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Chemical and physical effects of interaction between oilfield chemicals and formation rocks and integration with sand failure prediction models.

Wuyep, Elizabeth Olive


Elizabeth Olive Wuyep


Alfred R. Akisanya


Sand failure may result in the production of formation sand at the same time the formation fluids are being produced. Sand failure occurs when the formation stress exceeds the strength of the formation, which is derived mainly from the natural material that cements the sand grain and cohesive forces. The sand failure and production is a serious challenge that, if not properly handled, can have a drastic effect on oil and gas production rate, cause downhole and subsea equipment damage, and also increase the risk of catastrophic failure. Several models exist for the prediction of sand failure in oil and gas wells, but none of these models account for the failure effects of oilfield chemicals on the reservoir rock, which is exposed to significant amounts of these chemicals. Oilfield chemicals have many applications in the oil and gas industry, and have been used extensively as inhibitor, surfactant, biocide, stabilizer, depressant, retarder, scavenger, defoamer, demulsifier, stimulant, and so on. However, the weakening effect that the chemical/formation interaction may have on the grain fabrics has not yet been given due attention as part of the industry's current approach to geomechanical evaluation of reservoir rock for sand failure and production forecast. This thesis investigates the failure effects of some oilfield chemicals (corrosion inhibitor, scale inhibitor and biocide) on the geomechanical strength of reservoir rocks, the mechanisms of interaction and the mechanism of failure. The research used a combination of rock mechanical testing, grain size distribution analysis, analytical techniques and numerical modelling to establish and define the geomechanical and mechanical failure effects of these chemicals and the mechanisms of failure. The failure effects of the oilfield chemicals on sandstone and carbonates may be integrated within any suitable and relevant existing sand failure prediction models. Results clearly show that a dissolution/precipitation reaction took place, weakening the reservoir grain fabrics and reducing the geomechanical strength, which in turn causes sand failure/production. This work has established that volume fraction and porosity change are functions of dissolution and precipitation reactions, and that the dissolution/precipitation reaction is a function of the type of minerals in the rock.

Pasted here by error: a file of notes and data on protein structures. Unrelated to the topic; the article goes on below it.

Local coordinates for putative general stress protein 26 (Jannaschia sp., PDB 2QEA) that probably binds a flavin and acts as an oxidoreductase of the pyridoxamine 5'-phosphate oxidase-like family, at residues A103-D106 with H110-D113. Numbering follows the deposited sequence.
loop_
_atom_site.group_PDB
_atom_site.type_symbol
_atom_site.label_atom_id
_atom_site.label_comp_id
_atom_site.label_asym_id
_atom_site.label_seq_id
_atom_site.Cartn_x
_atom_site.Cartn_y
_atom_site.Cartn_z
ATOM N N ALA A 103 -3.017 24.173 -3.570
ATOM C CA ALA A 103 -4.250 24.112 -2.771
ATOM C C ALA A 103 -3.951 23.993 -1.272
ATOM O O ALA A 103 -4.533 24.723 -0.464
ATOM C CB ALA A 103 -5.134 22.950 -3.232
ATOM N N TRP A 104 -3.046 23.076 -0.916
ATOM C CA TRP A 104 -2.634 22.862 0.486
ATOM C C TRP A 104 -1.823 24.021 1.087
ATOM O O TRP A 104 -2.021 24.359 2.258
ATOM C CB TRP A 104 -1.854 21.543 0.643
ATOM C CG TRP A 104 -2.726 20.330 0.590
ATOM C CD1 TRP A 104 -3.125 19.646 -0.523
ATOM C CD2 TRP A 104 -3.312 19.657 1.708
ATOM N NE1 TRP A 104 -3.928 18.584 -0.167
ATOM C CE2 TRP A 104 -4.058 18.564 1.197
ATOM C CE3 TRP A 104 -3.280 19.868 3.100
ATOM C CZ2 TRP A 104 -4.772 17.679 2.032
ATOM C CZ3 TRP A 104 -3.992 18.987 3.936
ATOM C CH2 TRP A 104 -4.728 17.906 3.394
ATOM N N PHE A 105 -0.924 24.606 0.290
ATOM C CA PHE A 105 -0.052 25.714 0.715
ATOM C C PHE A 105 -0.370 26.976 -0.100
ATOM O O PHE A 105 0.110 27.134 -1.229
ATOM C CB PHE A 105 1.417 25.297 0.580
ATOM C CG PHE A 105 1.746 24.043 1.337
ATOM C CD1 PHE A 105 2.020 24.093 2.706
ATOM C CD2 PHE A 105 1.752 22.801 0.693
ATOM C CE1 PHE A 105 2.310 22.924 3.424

WUYEP, E.O. 2018. Chemical and physical effects of interaction between oilfield chemicals and formation rocks and integration with sand failure prediction models. Robert Gordon University [online], PhD thesis. Available from:

Thesis Type Thesis
Deposit Date Aug 13, 2019
Publicly Available Date Aug 13, 2019
Keywords Petroleum engineering; Sand failure; Oilfield chemicals; Grain fabrics; Oil reservoir engineering
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